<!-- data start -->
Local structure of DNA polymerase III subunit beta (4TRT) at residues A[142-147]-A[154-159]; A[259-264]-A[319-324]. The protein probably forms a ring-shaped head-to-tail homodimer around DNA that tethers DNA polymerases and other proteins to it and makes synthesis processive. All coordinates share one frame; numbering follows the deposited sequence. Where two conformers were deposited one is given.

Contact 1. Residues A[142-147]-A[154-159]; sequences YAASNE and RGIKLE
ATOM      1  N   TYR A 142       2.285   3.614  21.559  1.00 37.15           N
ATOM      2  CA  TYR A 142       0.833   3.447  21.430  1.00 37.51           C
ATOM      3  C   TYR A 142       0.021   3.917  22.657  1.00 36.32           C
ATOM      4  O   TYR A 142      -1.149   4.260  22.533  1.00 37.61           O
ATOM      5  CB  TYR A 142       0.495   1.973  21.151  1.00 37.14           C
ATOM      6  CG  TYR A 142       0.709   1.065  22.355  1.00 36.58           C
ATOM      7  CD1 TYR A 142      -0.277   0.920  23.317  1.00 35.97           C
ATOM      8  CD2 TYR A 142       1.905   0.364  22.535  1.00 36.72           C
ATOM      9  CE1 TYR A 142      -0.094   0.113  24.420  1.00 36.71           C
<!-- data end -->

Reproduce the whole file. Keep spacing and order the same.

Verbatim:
Local structure of DNA polymerase III subunit beta (4TRT) at residues A[142-147]-A[154-159]; A[259-264]-A[319-324]. The protein probably forms a ring-shaped head-to-tail homodimer around DNA that tethers DNA polymerases and other proteins to it and makes synthesis processive. All coordinates share one frame; numbering follows the deposited sequence. Where two conformers were deposited one is given.

Contact 1. Residues A[142-147]-A[154-159]; sequences YAASNE and RGIKLE
ATOM      1  N   TYR A 142       2.285   3.614  21.559  1.00 37.15           N
ATOM      2  CA  TYR A 142       0.833   3.447  21.430  1.00 37.51           C
ATOM      3  C   TYR A 142       0.021   3.917  22.657  1.00 36.32           C
ATOM      4  O   TYR A 142      -1.149   4.260  22.533  1.00 37.61           O
ATOM      5  CB  TYR A 142       0.495   1.973  21.151  1.00 37.14           C
ATOM      6  CG  TYR A 142       0.709   1.065  22.355  1.00 36.58           C
ATOM      7  CD1 TYR A 142      -0.277   0.920  23.317  1.00 35.97           C
ATOM      8  CD2 TYR A 142       1.905   0.364  22.535  1.00 36.72           C
ATOM      9  CE1 TYR A 142      -0.094   0.113  24.420  1.00 36.71           C